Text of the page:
Jack Frost vs. Us

We don’t see much snow in Arkansas, so when winter weather rolls in four times over two weeks, things get pretty crazy around here.  None of us are used to this white dust falling from the sky, especially my bum thumb and I.

However, now that I’ve experienced several snows days in a row, I’ve found a few ways to help your joints and Mr. Frost get along.  So this blog is for RA patients like me who had not experienced enough snow days yet to figure out what we need to do to feel better when that icy junk comes through our neck of the woods.

Firstly, bundle up. This is a no-brainer, but it’s important.  I’m not going to go into the science of cold fronts moving in, pressure systems, yadda yadda, frankly I’m no expert on weather.  But here’s how I see it: when you’re cold, your body is tense and uncomfortable (in contrast, you are most relaxed when it is warm outside, which is why many people have few to no RA problems during spring and summer, myself included).  When you’re tense, you don’t move around as much, contributing to the stiffness of your joints.  Therefore, the logical thing to do is to keep yourself very, very warm.

When going to class on super cold days, I wear stockings (similar to something like this)  and jeans, a shirt, hoodie, and jacket, gloves and earmuffs.  Yup, earmuffs! They’re lifesavers.  Trust me on this one, it makes a big difference to bundle up.  I never realized just how much all this garb helped until I was running late one day and did not have the time to don all of the gear.

Next, buy one of these or something like it.  It’s a hot/cold therapy pack you can take with you to school/work/whatever.  My Sonoma “Chill Out!” pack is lavender scented, which can be great in relieving stress.  When chilled, this pack is also great for reducing swelling.  You simply pop the pack into the microwave for 20 seconds to heat it up.  I usually do it for 20 seconds twice so that way it’s good and hot, but never do it more than 30 seconds at a time.  Walgreen’s and Walmart usually carries similar therapy packs that generally follow the same instruction.  Because all microwaves are different, use caution and always test your therapy pack a few seconds under the given amount first to be safe.

Take lots of hot baths.  How can you not love this tip?  An excuse to treat yourself to a relaxing get away from the world?  Yes, please!  Submerging your joints in hot water for long lengths of time can do wonders for you.  About five minutes before getting out, try stretching and bending your tender joints to help loosen them up.  I usually come out of baths like these feeling energized and ready to take on the world.  Or the mountainous stacks of homework on my desk, at least.

Eat a little more often.  Although this doesn’t mean eat more.  Instead of eating two or three big meals a day, try eating six little meals a day.  This speeds up your metabolism and makes your warmer. What more reason could you need?  (Just try to tell me that this doesn’t look good!)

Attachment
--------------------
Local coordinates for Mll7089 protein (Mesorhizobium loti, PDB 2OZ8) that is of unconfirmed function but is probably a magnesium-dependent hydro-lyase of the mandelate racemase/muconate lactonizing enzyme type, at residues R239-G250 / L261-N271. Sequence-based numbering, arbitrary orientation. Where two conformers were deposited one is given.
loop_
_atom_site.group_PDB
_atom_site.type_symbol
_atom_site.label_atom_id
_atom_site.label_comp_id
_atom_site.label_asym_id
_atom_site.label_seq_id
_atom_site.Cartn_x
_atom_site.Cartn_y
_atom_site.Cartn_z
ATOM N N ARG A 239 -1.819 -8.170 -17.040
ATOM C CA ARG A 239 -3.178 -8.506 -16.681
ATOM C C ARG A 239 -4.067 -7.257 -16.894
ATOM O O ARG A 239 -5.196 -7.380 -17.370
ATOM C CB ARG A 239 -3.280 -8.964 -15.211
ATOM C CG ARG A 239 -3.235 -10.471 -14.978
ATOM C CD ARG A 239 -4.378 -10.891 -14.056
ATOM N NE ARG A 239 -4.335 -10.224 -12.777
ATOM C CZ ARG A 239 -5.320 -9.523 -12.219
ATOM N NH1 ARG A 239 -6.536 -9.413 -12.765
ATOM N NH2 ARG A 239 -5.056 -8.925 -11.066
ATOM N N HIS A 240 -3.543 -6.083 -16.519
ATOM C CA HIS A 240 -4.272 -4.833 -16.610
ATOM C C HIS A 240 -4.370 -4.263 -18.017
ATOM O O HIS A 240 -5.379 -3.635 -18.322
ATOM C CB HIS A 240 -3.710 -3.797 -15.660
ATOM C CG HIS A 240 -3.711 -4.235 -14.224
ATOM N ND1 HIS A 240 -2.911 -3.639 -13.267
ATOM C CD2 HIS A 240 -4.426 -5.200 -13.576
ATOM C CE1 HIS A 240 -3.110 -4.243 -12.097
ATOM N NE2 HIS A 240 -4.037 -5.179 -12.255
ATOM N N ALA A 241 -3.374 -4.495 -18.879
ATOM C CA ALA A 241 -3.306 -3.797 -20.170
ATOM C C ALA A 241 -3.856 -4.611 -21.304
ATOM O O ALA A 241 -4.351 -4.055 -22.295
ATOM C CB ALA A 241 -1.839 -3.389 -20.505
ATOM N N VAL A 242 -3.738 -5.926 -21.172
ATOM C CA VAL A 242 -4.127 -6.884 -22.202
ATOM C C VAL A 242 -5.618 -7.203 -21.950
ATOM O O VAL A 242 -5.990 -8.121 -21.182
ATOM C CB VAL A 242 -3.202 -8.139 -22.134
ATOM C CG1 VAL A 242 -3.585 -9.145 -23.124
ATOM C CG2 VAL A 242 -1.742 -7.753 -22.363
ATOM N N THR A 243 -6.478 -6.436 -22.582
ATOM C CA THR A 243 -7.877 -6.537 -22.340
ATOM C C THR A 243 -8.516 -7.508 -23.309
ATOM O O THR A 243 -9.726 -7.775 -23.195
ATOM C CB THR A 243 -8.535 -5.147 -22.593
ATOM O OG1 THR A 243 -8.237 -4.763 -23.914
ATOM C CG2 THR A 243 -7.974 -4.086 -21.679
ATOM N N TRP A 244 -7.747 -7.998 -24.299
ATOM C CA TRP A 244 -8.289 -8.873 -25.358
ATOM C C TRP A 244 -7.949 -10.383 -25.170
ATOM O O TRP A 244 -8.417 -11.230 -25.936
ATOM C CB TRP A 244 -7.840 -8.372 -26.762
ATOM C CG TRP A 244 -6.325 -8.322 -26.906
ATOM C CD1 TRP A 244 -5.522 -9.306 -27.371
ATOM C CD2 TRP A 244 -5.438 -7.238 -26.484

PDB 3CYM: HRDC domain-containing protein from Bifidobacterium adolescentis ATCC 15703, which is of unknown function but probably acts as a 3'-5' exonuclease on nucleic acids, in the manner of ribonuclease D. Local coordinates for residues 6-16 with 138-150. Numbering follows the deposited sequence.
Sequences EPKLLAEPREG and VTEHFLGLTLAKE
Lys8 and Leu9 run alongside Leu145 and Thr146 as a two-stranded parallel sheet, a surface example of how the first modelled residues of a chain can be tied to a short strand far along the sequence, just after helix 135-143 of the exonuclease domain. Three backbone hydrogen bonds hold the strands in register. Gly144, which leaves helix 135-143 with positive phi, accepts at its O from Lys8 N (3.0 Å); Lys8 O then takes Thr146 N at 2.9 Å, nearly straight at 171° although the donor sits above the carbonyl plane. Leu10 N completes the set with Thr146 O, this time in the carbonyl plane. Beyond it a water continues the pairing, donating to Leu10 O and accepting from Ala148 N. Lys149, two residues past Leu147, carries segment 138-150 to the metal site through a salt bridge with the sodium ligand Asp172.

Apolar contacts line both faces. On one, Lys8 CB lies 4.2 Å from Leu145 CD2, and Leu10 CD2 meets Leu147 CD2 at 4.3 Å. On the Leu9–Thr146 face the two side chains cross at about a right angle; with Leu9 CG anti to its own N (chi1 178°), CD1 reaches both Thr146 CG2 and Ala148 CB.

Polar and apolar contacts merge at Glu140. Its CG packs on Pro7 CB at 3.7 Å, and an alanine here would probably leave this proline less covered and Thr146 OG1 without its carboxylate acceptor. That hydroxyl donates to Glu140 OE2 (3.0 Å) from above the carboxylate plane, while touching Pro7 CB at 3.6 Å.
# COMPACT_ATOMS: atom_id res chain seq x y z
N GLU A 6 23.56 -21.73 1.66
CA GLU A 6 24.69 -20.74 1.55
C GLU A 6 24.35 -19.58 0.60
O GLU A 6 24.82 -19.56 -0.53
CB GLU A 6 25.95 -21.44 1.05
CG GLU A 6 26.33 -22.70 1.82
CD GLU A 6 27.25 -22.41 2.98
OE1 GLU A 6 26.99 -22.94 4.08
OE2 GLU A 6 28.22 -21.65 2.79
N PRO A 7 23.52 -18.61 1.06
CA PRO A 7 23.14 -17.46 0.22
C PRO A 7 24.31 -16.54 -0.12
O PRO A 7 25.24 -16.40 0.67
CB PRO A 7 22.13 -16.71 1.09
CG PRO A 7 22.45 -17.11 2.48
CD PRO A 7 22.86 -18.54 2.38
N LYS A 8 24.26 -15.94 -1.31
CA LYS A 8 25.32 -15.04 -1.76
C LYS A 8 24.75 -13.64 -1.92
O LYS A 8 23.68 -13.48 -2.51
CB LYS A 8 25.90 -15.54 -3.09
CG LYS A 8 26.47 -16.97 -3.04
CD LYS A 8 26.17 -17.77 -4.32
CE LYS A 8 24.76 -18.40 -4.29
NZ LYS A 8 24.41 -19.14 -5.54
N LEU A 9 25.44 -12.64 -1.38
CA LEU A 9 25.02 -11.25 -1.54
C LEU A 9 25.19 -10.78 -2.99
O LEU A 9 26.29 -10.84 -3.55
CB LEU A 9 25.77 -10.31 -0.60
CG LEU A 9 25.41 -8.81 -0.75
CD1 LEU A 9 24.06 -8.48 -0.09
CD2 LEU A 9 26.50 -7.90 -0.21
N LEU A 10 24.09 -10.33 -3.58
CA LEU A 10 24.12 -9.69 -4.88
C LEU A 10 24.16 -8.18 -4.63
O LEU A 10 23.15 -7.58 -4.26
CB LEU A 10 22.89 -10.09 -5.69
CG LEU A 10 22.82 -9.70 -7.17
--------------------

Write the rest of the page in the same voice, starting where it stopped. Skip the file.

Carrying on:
Now go grab a muffin.  I’ll wait.

Get all of  that wonderous beauty sleep in. This goes for anytime of the year.  It’s a given, if you don’t sleep enough, you’re joints won’t thank you for it in the morning.  It could throw off your whole day, I know it does to me. Everybody requires different amounts of sleep, but no one with RA should get less than eight hours a night.

I realize that there are a lot of RA patients out there who cannot sleep as well because of their pain.  If you’re one of them, take a nap or two in the middle of the day.  If you don’t actually sleep, at least lay down.  If you do this every day at the same time it is quite likely that your body will adopt this sleeping pattern.  This is basically how I got through high school, and I still tend to do it now that I’m in college.

However, this can be quite tricky for busy schedules, but you only get one body, you have to take care of it first.  Re-organizing your daily life so that you will have time for naps (or long baths, strecthing after waking up, etc.) is just part of adapting to the disease.  Getting enough sleep is very important, and it could mean better control over your RA.  If that isn’t worth the re-organization then I don’t know what is.

Since cold weather can also make you sick, and we are susceptible to being ill, ask your Rheumatologist to recommend an allergy medication, and keep this medication on hand. Do NOT just randomly pick something at your closest Walmart.  You take several medications that could possibly interact with that Claritin you just picked up, so put it back down and go do your homework first.  It doesn’t hurt to double check with a pharmacist at Walgreen’s even after getting the ok from your rheumy.

And finally, take it easy on yourself, physically and mentally.  Winter weather can definitely aggravate your RA, but if you work too hard or stress yourself out about school/work, you’re asking for a full out flare.  Put all of your worries in a little bitty box in your mind and bury it.  That box is now Pandora’s box until the snow is gone.  If you open it while you can’t handle it, it will only make things worse.

If you absolutely have to, you can take one piece of a worry out at a time.  One PIECE.  But that’s it!  Else Cari and her bum thumb will come find you!  🙂

I hope you guys will find this post helpful.  I wrote most of it on a snowy day early last week, and have now finished it on a snowy Valentine’s day.  Usually I wouldn’t have been able to type at all, but these tips made Jack Frost a little nicer to me.  Maybe he’ll be a little nicer to you, as well.

Stay healthy, friends!  😀

Cari

(Don’t forget, if you’ve got a Facebook page, check out My Bum Thumb’s group page!)

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